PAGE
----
Spring is just around the corner and it’s that time of year again, The days are a little longer, the air is warmer, and pretty green and colorful things are popping up everywhere. For some, it’s a lifesaving, therapeutic time of year, for many different reasons. For those suffering from Seasonal Affective Disorder (SAD) a type of depression exacerbated by the lack of Vitamin D our bodies produce when exposed to the sun, being shuttered away during cold months and inclement weather, spring is a welcome change. For others, spring offers options to socialize outdoors more frequently and comfortably. 

Then, there are those of us who can’t wait to return to immersing our hands in the soil, digging in the dirt while pruning and planting to our heart’s delight. That last group are the folks we commonly refer to as gardeners, and they’re as plentiful and diverse as anything. 

For a plethora of reasons, gardening can beautify, sustain and offer therapeutic benefits. Horticultural therapy uses plants and gardening to improve mental and physical health. It is a professional practice with a multitude of advantages many folks are interested in accessing, particularly during such a stressful time in history. 

However, once we feel better from all that planting and digging in the dirt, what about our planet?  Are we actually helping or hurting our environment with our spades, shovels and shrubbery?  

If the environment is just as important to you and green means more than spending money on sod or grass seed, you might want to consider sustainable gardening. Sustainable gardening involves practices in gardening that enhance while not causing harm to us or our planet. It’s something that the environmentally conscious should seriously consider. It’s also the reason that Qnotes spoke with local gardener, Craig Maxwell.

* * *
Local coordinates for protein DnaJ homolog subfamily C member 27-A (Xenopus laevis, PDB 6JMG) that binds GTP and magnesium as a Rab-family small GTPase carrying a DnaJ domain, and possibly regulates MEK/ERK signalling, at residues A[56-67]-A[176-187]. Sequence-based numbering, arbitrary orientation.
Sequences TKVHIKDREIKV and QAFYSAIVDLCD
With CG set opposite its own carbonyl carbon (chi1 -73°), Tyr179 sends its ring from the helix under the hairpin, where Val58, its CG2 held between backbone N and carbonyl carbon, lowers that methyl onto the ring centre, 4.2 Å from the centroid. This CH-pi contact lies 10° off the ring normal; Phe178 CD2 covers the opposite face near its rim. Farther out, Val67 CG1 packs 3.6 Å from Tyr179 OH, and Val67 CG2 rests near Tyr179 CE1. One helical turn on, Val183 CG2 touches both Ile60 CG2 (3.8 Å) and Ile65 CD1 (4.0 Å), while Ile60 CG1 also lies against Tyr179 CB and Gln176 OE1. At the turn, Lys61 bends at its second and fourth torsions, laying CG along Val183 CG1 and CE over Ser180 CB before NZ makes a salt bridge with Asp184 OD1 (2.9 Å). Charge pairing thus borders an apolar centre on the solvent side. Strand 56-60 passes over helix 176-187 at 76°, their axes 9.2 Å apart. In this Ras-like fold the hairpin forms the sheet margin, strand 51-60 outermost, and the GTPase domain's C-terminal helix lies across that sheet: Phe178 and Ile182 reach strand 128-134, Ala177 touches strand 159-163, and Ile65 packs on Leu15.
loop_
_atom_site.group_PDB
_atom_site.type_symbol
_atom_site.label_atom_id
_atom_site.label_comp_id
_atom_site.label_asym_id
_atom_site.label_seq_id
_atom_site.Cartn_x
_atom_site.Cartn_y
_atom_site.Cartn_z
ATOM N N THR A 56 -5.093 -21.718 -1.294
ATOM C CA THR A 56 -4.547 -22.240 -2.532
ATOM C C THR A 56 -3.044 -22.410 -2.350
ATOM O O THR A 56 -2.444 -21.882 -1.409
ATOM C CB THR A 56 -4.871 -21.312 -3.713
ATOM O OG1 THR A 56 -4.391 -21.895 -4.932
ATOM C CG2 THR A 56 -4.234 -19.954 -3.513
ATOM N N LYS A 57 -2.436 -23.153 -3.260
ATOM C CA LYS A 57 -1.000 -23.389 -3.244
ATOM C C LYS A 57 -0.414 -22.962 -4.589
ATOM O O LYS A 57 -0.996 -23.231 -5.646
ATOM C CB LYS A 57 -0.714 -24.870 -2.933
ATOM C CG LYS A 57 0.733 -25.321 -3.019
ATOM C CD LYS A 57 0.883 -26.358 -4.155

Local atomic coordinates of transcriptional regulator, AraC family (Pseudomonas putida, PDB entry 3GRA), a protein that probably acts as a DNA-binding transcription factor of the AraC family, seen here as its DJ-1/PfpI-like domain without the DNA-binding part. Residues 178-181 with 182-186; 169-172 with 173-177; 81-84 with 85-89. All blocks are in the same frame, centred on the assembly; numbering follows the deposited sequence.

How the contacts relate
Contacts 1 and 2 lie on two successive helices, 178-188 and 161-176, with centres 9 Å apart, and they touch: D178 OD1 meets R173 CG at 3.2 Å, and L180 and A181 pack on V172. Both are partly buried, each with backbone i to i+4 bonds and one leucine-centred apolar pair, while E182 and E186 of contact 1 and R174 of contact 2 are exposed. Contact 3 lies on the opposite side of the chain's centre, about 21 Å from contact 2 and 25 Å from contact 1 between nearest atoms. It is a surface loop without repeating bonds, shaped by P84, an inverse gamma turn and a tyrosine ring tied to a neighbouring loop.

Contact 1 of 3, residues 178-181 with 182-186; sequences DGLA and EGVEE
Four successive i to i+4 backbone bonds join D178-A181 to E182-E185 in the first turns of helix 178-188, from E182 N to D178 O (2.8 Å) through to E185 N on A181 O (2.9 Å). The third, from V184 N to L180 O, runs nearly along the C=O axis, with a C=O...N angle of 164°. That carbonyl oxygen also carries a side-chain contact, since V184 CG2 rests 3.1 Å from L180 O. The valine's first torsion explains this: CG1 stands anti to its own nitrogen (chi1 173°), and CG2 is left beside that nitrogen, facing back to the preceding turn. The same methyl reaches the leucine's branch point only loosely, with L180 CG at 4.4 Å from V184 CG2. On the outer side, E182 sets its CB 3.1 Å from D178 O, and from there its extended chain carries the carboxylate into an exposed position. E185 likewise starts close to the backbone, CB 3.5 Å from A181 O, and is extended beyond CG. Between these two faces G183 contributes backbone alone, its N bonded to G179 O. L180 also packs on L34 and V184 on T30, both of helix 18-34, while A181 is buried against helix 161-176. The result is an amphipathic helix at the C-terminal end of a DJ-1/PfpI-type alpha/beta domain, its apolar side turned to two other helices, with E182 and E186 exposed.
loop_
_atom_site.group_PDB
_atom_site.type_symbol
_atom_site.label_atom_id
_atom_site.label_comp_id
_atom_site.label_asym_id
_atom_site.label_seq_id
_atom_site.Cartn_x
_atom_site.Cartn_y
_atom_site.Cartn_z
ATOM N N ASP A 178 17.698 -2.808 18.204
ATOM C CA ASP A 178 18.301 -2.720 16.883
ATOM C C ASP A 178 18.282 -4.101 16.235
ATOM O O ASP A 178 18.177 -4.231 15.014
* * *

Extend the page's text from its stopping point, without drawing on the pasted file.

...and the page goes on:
Maxwell has lived in Charlotte since the tender age of five. During the day, he works for Wells Fargo as a Content Manager. He also serves as Chapter Chair for the North Carolina Native Plant Society. In this capacity Maxwell says, “I’m in charge of organizing our monthly events, hikes, garden tours and getting speakers to come to events to talk and share information.”  

It was just before the COVID-19 pandemic when Maxwell started gardening quite a bit – in honor of his grandmother, a stellar gardener herself. Maxwell credits his grandmother for being a big part of his inspiration. 

“She was a science teacher and could name every flower and tree she passed. She was an impressive woman. She had gardened since she was a kid, always had a farm and grew her own vegetables.”  

With the inspiration of his grandmother guiding him, once COVID hit he “started down a podcasting rabbit hole on gardening and then more specifically native [North Carolina] plants.”  

During our conversation with Maxwell, we learned that native plants for our area, (the Southeast) include such plants and flowers as the Cardinal Flower, a pretty flower with a red bloom; Beautyberry Bushes, a shrub with purple berries so pristine that it can be mistaken for being artificial and Trout Lily, a flower we often see along our highways and creek banks. Many of these native plants are also edible or can be used for medicinal reasons. Trout Lily is one such flower. According to the Edible wild Food website, the leaves of this plant have a very mild flavor, and the flowers have a slight sweetness from their nectar while the corms (short, squat stems) offer a cucumber-like taste. It is said this plant has been used by Cherokee people for numerous medicinal purposes like reducing fever, healing wounds, and preventing pregnancy. 

These flowers are also non-invasive, meaning they won’t spread and encroach upon other plants and areas like ivy and mint are known to do. According to Maxwell, the top three invasive plants in our area are Privet (often viewed as a bush or hedges); English Ivy and Bradford Pear Trees. The latter is generally a pretty tree, with white flowers that indicate spring has arrived and, for some, offer breathtaking vistas when placed properly on a landscape. Regrettably, Bradford Pears have a propensity when they reach 25 to 30 years of age, they can split right down the middle during a gusty wind storm.